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A Rising (But Not Quite Shooting) Star

Before his Hollywood turn, Broadway’s Evan Jonigkeit survives hunting season in 1917 rural, upstate New York

When Evan Jonigkeit takes the stage on October 24 for the world premiere of playwright Sharr White’s The Snow Geese, he’ll be entering an entirely different world. The show, which stars Mary Louise Parker, centers on a family in upstate New York, circa 1917, that gathers for an annual shooting party but, of course, animals aren’t the only things considered fair game once hunting season is on.

It’s a return to Broadway for Jonigkeit—in the role of Duncan Gaesling—who made his Broadway debut opposite Kathleen Turner in High and was most recently seen in the acclaimed Off-Broadway show Really, Really.

Jonigkeit dropped by DuJour‘s office to talk about Duncan, The Snow Geese and why he’s lucky no real shooting is required.

I heard an injury that sidelined you from baseball lead you to acting. Is that true?

Not being able to play lead to acting, essentially. I was a communications major at Temple and had tendonitis in both of my shoulders and spurs as well, so I wasn’t able to play baseball in college. I had been in an improv troupe in high school and since that was the only other thing I really enjoyed focusing on, I took a class and it made me want to take another and then it snowballed into me being here right now.

The first time you were on a Broadway stage, you had to get naked. Is there any such thing as stage fright after that?

I never really got stage fright to begin with. In regard to that experience, there’s not anything you can do that exposes you more. So in one aspect nothing can really scare you once you’ve let yourself be seen in the buff, but I was never really afraid of being on stage in any way.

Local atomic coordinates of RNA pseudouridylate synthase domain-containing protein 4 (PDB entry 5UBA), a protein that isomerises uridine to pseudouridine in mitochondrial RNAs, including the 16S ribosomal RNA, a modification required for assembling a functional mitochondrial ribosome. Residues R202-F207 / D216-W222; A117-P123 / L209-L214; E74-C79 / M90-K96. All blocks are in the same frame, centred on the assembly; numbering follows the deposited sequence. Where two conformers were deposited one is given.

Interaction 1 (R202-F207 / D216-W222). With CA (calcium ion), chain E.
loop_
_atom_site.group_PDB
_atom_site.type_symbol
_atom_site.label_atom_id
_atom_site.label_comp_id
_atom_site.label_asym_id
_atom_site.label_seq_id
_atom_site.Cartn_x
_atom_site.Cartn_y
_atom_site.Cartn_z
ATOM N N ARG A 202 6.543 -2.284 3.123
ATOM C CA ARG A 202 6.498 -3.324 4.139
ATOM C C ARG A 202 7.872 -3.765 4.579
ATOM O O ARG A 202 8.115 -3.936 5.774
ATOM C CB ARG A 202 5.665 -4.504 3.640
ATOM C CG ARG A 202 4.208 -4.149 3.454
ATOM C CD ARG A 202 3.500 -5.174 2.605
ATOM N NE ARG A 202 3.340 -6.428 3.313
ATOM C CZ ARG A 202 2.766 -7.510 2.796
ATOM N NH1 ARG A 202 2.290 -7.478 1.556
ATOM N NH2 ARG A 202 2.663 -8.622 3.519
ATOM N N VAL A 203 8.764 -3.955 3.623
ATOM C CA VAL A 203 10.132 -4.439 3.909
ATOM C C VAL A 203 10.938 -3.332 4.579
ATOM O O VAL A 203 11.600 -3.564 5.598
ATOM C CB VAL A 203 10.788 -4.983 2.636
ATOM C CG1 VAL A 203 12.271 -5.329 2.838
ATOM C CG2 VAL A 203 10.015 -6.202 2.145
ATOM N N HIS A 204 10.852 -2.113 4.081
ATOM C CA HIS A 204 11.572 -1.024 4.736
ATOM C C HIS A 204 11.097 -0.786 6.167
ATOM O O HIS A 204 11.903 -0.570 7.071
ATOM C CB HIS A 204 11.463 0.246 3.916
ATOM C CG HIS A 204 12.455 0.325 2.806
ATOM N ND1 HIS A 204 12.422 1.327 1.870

How did you end up in The Snow Geese?

I had worked with the Manhattan Theatre Club before and a friend of mine mentioned they had this new play and I should read it. The first time I did, I was taken by how beautifully written it was. Then I was a bit of a bulldog about it and called everybody involved to say I want to do this play.

What’s appealing to you about Duncan?

He has this bravado that he uses on behalf of his family, he becomes the person they all want to walk into a room. That’s something I can relate to, having to be the entertainer in a house. It’s a beautiful story of family dynamics and how he fits in to his family through his eyes and through theirs as well. The language of 1917 is also gorgeous to speak.

The show’s based around the Gaesling family’s annual shooting party. Are you a good shot?

I’m actually a terrible shot. My girlfriend and I go up to Vermont frequently and we’ll line up cans to shoot with BB guns. I’m just awful, it’s really sad. But she’ll line up the cans 100 years away and just pick them all off. It’s really emasculating.

Any plans for the cast to go shooting together? Or maybe play laser tag?

No, mostly just drinking.

Does your family have any odd rituals?

My family is very sports centric, so Jets games are a big deal. Sundays, my dad will make green cupcakes and my nephews will come over decked out in their football gear.

You’ve got some pretty high-profile projects lined up next.

Yeah, I’m going to have a small track on the next season of Girls, and I’m doing the new X-Men movie.

Fun! Do you get to play a mutant?

I am not allowed to say what I am, but it was a really cool job.



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